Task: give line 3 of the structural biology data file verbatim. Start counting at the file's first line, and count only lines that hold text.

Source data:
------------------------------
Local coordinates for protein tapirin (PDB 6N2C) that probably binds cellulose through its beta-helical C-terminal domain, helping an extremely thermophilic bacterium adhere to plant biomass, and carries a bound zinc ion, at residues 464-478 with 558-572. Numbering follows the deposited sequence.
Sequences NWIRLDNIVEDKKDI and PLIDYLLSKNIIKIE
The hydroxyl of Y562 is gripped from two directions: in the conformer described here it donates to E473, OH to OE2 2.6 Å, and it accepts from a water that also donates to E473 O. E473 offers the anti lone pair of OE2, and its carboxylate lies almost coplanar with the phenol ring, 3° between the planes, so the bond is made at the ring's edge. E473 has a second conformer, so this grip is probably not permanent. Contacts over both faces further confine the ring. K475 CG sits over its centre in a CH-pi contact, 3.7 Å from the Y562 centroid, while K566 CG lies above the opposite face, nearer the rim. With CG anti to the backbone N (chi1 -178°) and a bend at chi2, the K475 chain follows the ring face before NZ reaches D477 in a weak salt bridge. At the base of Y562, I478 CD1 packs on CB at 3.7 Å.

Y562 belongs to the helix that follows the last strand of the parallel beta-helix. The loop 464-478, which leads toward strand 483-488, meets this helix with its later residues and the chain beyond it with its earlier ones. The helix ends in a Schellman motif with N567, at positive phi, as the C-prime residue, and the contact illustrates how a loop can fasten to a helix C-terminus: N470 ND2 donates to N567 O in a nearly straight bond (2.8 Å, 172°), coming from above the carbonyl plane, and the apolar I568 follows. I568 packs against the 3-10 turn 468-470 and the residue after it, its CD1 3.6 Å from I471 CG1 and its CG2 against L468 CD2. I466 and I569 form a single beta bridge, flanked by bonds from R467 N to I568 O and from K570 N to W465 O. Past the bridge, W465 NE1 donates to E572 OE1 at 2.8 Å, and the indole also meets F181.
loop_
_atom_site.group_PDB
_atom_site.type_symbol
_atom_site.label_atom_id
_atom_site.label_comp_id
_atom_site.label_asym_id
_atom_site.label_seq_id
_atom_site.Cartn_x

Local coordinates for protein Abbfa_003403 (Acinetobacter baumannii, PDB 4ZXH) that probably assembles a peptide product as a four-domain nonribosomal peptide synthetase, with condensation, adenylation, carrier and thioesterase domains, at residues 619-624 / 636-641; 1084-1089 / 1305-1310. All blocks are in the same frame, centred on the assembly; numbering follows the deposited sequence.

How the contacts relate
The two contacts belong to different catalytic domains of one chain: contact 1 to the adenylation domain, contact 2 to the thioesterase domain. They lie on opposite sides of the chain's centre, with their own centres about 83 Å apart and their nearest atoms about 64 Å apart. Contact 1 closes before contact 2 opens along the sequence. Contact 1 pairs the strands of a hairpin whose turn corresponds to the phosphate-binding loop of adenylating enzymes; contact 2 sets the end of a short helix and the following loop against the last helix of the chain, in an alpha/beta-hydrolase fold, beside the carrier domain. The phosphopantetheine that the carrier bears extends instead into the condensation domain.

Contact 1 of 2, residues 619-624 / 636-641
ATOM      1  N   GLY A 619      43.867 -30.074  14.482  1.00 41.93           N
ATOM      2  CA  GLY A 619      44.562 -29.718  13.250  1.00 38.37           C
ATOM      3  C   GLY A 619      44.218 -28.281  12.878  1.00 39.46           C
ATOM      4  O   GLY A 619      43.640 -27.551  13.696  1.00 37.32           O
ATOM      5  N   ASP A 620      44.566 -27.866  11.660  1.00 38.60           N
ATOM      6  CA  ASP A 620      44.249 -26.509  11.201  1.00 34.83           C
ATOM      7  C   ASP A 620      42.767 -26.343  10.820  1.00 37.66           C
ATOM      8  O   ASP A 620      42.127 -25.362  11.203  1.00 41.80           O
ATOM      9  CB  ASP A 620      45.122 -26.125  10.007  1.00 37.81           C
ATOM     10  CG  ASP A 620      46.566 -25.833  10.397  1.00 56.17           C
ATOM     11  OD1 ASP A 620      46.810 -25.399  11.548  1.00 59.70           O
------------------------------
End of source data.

The hydroxyl of Y562 is gripped from two directions: in the conformer described here it donates to E473, OH to OE2 2.6 Å, and it accepts from a water that also donates to E473 O. E473 offers the anti lone pair of OE2, and its carboxylate lies almost coplanar with the phenol ring, 3° between the planes, so the bond is made at the ring's edge. E473 has a second conformer, so this grip is probably not permanent. Contacts over both faces further confine the ring. K475 CG sits over its centre in a CH-pi contact, 3.7 Å from the Y562 centroid, while K566 CG lies above the opposite face, nearer the rim. With CG anti to the backbone N (chi1 -178°) and a bend at chi2, the K475 chain follows the ring face before NZ reaches D477 in a weak salt bridge. At the base of Y562, I478 CD1 packs on CB at 3.7 Å.